Sunday, June 16, 2019  
 
 
Printable Page Headline News   Return to Menu - Page 1 2 3 5 6 7 8 13
 
 
Mexico Vows Migrant Crackdown, Aid     06/16 09:39

   Mexican President Andrs Manuel Lpez Obrador said Saturday his country must 
help Central Americans fleeing poverty and violence, even as it increases 
security and revisions to deter migrants from passing through Mexico on route 
to the U.S.

   MEXICO CITY (AP) -- Mexican President Andrs Manuel Lpez Obrador said 
Saturday his country must help Central Americans fleeing poverty and violence, 
even as it increases security and revisions to deter migrants from passing 
through Mexico on route to the U.S.

   Mexico plans to deploy 6,000 National Guard troops by Tuesday to its 
southern border with Guatemala to slow the arrival of migrants and The 
Associated Press saw Mexican soldiers with black National Guard armbands 
stationed just north of the Guatemalan border on Saturday.

   A checkpoint near Ciudad Cuauhtemoc in southern Chiapas state was manned by 
nearly 10 soldiers with black armbands together with federal police and 
immigration officers. The officials pulled at least two suspected migrants 
lacking required documents from vehicles.

   At another checkpoint just north of Comitan in Chiapas, about a dozen 
apparent National Guardsmen drove around backroads in the rain and dark, 
looking for migrants but not finding any. The AP followed them in another 
vehicle.

   Mexico's president has walked a fine line between enforcement and 
humanitarian overtures for migrants since he took office on Dec. 1. Initially 
his administration issued thousands of transit visas for safe passage through 
Mexico, only to clamp down shortly after with stepped up detentions and 
deportations.

   "The truth is that there is a great humanitarian crisis in Central America 
and many people out of necessity have set out to look for a life in the United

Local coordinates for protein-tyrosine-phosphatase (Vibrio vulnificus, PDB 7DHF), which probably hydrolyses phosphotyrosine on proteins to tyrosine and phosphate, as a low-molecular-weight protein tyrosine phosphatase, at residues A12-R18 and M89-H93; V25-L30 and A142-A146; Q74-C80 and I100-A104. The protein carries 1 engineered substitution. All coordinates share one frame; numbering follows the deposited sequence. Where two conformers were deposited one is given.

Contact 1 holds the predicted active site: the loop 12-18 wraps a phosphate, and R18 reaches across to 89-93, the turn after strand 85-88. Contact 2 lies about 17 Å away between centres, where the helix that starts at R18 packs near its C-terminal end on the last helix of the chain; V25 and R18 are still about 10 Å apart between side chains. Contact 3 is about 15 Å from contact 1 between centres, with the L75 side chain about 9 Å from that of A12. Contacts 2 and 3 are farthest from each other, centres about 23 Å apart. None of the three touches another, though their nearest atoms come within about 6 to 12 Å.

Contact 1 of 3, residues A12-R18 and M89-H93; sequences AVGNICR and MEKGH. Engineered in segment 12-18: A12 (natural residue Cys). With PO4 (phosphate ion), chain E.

States and they pass through our territory," said Lpez Obrador, speaking in the 
northern state of Chihuahua.

   Lpez Obrador said the refusal to help foreigners in need is 
"anti-Christian," adding that "we can't turn our backs on them."

   He is lobbying for international development aid to help Central Americans 
stay in their countries of origin. He said Saturday that 80 percent of the 
migrants crossing through Mexico, and toward the U.S., are from Central America.

   Mexico has offered refuge to migrants with credible fears as thousands 
remain in the country while they await court dates for asylum petitions in the 
U.S. The understaffed and underfunded Mexican refugee commission faces a 
backlog of cases.

   But in recent months, police and immigration have stepped up enforcement in 
southern Mexico, setting up highway checkpoints, raiding a caravan of mostly 
Central American migrants and trying to keep people off the northbound train 
known as "the beast."

   At the same time, Mexicans have grown increasingly intolerant of the large 
numbers of migrants passing through their country in an attempt to reach the 
U.S.

   A June poll in Mexican newspaper El Universal showed that Mexicans are less 
receptive to allowing undocumented migrants to come in, or to stay on 
permanently as refugees, than they were in October, when caravans with 
thousands of Central American migrants were winding their way north.

   A majority of Mexicans that participated in the survey said they favor 
barring entry to migrants who try cross into Mexico without visas, and a 
majority now say that Mexico should not offer them refugee status.

   Mexico's southern border is porous and difficult to patrol, with dense 
jungle and rivers.

   On Friday, a sociologist who served as Mexico's immigration chief resigned 
and was replaced by the country's director of prisons. Foreign Relations 
Secretary Marcelo Ebrard said an additional 825 immigration agents will be sent 
to the southern border next week.

   Alejandro Murat, governor of the southern state of Oaxaca, applauded the 
stepped up enforcement and controls. "For the first time, there will be order 
on the southern border that will allow us to have the identity and control of 
who is in the national territory," said Murat Friday.


(KA)

 
 
Copyright DTN. All rights reserved. Disclaimer.
Powered By DTN